philipp's blog

What, me worry?

philipp's blog

One of my earliest programming memories revolves around a listing1 that I found in an old issue of Mad Magazine. I must have been around 8 or 9 years old when I have entered the whole listing, character by character, line by line, hour after hour.

The Listing

The listing was supposed to output the image of Alfred E. Neuman, accompanied by the iconic sentence: "What, me worry?"2

The actual listing was about 150 lines of code which all looked something like this:

500 DATA -27,-11,-23,-6,-28,-13,-22,-6,-20,-5,-12,-5,-27,-14,-26,-13
510 DATA -38,-29,-42,-28,-40,-28,-50,-16,-8,13,0,13,-29,4,-29,9
520 DATA -50,-17,-41,-28,-49,-17,-50,-8,-8,12,0,12,-28,5,-28,13
530 DATA -50,-15,-49,-10,40,-26,42,-17,-4,9,-21,14,5,48,2,44

These little things called bugs

After typing it all in, I finally entered the command to execute the code - RUN - and was greeted with:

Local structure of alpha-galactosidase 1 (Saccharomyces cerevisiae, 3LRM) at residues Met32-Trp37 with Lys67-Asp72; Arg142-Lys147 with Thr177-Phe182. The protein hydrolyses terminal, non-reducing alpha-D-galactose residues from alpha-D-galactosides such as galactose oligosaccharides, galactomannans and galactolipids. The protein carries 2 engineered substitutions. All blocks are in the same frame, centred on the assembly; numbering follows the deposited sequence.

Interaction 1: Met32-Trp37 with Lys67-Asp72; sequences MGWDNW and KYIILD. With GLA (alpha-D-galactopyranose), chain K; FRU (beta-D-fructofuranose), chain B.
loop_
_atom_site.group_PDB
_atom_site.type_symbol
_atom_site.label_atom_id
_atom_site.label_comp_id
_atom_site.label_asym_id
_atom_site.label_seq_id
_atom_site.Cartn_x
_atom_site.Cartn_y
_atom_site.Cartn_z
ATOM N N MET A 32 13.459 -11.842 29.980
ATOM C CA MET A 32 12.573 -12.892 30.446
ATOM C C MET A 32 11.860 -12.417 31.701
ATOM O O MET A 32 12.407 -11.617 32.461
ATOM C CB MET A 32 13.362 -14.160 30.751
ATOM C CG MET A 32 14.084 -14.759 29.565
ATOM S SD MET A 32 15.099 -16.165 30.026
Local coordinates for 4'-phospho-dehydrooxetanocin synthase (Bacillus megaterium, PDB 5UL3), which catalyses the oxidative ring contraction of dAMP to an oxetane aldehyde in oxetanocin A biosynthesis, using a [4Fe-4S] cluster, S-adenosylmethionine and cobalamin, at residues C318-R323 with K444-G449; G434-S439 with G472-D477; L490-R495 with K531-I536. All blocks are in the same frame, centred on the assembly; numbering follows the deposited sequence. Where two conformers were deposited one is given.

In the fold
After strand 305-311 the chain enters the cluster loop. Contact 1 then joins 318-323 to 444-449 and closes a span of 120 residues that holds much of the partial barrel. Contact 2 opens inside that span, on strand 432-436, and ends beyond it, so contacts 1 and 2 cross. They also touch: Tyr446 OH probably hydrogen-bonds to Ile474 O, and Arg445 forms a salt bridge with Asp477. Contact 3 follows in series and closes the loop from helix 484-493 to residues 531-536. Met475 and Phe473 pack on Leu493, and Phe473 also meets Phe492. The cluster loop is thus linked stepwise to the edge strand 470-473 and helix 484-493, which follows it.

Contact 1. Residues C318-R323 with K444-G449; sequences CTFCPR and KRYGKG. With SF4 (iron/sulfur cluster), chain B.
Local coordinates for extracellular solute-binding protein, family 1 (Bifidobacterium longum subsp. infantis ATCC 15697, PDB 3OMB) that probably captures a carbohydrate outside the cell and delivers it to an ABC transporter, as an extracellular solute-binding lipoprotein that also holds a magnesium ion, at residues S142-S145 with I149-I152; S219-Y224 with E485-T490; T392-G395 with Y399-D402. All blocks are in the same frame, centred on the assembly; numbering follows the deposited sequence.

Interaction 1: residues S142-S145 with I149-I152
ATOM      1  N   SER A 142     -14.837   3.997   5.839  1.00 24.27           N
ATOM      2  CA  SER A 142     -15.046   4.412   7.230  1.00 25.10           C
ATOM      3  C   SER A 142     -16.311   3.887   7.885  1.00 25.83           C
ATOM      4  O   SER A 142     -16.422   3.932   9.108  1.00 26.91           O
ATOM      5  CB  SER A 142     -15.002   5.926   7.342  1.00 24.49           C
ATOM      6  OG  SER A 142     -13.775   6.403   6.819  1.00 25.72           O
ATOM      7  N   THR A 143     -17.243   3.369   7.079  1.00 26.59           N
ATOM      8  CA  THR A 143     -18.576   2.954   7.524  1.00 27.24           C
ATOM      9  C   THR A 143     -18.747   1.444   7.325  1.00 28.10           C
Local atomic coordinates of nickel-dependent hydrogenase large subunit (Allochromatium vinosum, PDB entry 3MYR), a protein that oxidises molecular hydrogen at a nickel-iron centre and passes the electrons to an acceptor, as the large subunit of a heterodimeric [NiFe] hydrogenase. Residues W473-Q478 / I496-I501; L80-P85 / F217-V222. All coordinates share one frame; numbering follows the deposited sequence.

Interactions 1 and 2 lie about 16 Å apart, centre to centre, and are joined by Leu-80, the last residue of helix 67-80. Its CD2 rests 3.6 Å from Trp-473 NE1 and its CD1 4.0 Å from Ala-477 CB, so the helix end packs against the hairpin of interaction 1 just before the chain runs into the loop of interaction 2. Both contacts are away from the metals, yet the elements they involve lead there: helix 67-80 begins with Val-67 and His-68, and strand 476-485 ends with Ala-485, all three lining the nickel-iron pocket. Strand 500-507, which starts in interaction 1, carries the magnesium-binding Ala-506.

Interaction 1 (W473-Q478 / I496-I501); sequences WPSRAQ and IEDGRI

I compared the offending line with the listing, character by character, and I had typed it all correctly - yet it didn't work, and since I didn't understand anything in that listing I had no way to fix it. I ended up crying my eyes out on the lap of my mother3. This is how I learned what bugs4 are.

Needless to say, I never saw Alfred E. Neuman on my Commodore.

  1. A listing was the 80s equivalent of a magazine CD. It was the source code for a short program, which you needed to type into your machine by yourself. A Magazine CD is something they've put later in magazines, containing sharewares, demos and sometimes full versions of games and other programs. This was before you could simply download it all online.

  2. When I researched the listing, I found out that it apparently took 20 minutes until the C64 was finally able to show the picture in all its glory.

  3. Who was probably questioning her choice of getting me a C64 at that point.

  4. It was more than two decades later when I learned that this listing was indeed buggy, and corrected in the follow up issue of MAD, which I never read.